Sphinx vashti WO, Snowberry Sphinx: Fw: narrow black subterminal line bordered by white inverted V-shaped line on outside, black line running inwards from apex of wing. Most often found in montane woodlands, along streamcourses.

Smerinthini Tribe:

Amorpha juglandis WO, Walnut Sphinx: Highly variable; sometimes wings may be all one color or may have several colors, ranging from pale to dark brown, may have white or pink tinge. Patterns range from faint to pronounced.

Pachysphinx modesta WO, Modest Sphinx. Poplar Sphinx: This moth has a large, heavy body, and females can be remarkably plump. Lines are diffuse and the forewing has darker and lighter grey to brown areas.

Paonias excaecata WO, the Blinded Sphinx

Named for the dull grey-blue spot in the hindwing, this moth has a wide distribution and should be present in Olmsted County.

I regularly see them on Prince Edward Island.

Paonias myops USGS, the Small-eyed Sphinx

Named for the small eye-spot in the hindwing, this moth has a wide distribution and is confirmed in Olmsted County.

I regularly see them on Prince Edward Island, and they are reported as far south as Florida.

Smerinthus cerisyi USGS, the Cerisyi's Sphinx

At my home in Montague, P.E.I., Canada, they are quite common. This is a very easy species to rear.

Smerinthus jamaicensis USGS, the Twin-spotted Sphinx: Smerinthus jamaicensis closely resembles Smerinthus cerisyi, but jamaicensis is much smaller with larger blue patches on more vibrant and deeper purple in the lower wings.

Macroglossinae subfamily


Dilophonotini tribe:

Aellopos titan WO, the Titan Sphinx: The body is dark brown with a wide white stripe across the abdomen. The wings are dark brown. The upperside of the hindwing has pale patches along the costa and inner margin. rare summer/fall stray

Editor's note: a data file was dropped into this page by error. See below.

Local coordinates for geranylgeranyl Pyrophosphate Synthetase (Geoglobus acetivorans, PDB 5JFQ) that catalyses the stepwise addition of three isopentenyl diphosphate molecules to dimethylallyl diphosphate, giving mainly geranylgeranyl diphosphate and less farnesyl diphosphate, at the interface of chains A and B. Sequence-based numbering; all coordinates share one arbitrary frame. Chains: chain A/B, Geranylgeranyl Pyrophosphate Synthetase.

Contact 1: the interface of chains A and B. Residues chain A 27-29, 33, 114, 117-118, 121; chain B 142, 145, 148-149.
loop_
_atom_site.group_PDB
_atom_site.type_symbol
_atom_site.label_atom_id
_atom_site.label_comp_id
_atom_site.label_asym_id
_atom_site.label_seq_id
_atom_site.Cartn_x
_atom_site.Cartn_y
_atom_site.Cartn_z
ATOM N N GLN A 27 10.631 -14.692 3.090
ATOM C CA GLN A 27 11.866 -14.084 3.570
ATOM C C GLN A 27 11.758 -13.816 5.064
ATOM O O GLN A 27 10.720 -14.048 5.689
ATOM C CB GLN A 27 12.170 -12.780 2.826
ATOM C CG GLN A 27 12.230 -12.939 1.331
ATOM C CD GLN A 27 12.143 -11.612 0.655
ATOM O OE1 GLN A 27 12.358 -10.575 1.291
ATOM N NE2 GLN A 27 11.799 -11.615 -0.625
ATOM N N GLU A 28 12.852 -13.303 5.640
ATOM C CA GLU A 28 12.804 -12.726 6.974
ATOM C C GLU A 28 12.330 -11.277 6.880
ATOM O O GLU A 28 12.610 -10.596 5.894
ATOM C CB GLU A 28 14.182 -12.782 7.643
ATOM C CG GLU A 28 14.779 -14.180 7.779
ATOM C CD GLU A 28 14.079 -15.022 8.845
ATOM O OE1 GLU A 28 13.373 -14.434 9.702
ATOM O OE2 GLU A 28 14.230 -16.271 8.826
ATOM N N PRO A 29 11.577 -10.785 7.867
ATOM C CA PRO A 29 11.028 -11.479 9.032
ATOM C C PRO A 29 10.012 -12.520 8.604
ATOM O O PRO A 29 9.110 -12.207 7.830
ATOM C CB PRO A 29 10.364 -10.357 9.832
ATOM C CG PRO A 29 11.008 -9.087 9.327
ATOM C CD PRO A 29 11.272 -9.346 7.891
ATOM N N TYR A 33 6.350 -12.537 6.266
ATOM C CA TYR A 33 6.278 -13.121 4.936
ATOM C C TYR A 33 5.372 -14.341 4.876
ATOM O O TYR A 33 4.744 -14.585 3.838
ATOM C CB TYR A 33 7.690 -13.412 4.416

Erinnyis ello, the Ello Sphinx, USGS

The abdomen has very distinct gray and black bands. Adults nectar at dusk so you may see them in the garen at that time. probably only as a stray

See Hemaris comparisons.

Hemaris thysbe USGS, the Hummingbird Clearwing: This interesting day flier is confirmed for Olmsted County. They are widely distributed in the east from P.E.I. to Florida.

Hemaris diffinis USGS, the Snowberry Clearwing or Bumblebee Moth: This moth is widely distributed and is confirmed for Olmsted County.

Philampelini tribe:

Eumorpha achemon WO, the Achemon Sphinx

Eumorpha pandorus WO/AH, the Pandorus Sphinx: If you have Grape or Virginia Creeper nearby, then you probably have this species. I often get asked to identify larvae from areas where they have not previously been reported.

Eumorpha pandorus, Rochester, jJly 25, 2014, Alex Hagen

Macroglossini tribe:

Amphion floridensis WO, the Nessus Sphinix

This day flier is widely distributed. If you have Virginia Creeper, you probably have the Nessus Sphinx.
Two bright, distinct, narrow yellow bands are often visible on the abdomen.

Darapsa choerilus WO, the Azalea Sphinx: They are common in New Jersey and common here on Prince Edward Island. You will often see this species listed as Darapsa pholus, especially in older literature.

Darapsa myron USGS, the Virginia Creeper Sphinx or the Grapevine Sphinx: The forewing upperside is dark brown to pale yellowish gray, with an olive tint. On the costal margin there is a dark rectangular patch, although this may be reduced or absent. The upperside of the hindwing is pale orange.

Deidamia inscriptum WO, the Lettered Sphinx: The moth's outer margin of the forewing is deeply scalloped. The upperside is light brown with dark brown markings. There is a small black and white spot near the tip. The upperside of the hindwing is orange-brown with a dark brown outer margin and median line.

Hyles gallii WO, Bedstraw Hawk Moth, Gallium Sphinx: This species is not reported in Minnesota by USGS, but I expect it is present. Some years I see them on P.E.I., some years, I do not.

Hyles euphorbiae WO, Spurge Hawk Moth: Body light brown with various white and dark brown markings, while wings have conspicuous tan, brown, pink or red color pattern. maybe

Hyles lineata CC/USGS, White-lined Sphinx: Dark olive brown with paler brown along costa and outer margin, narrow tan band running from wing tip to base, white streaks along veins.

Hyles lineata larvae, August 21, 2006, courtesy of Cristine Charlesworth.

Sphecodina abbottii WO, Abbott's Sphinx: This moth is very much under reported. It is a rapid day flier so is probably not in too many collections. Grape is a popular larval host.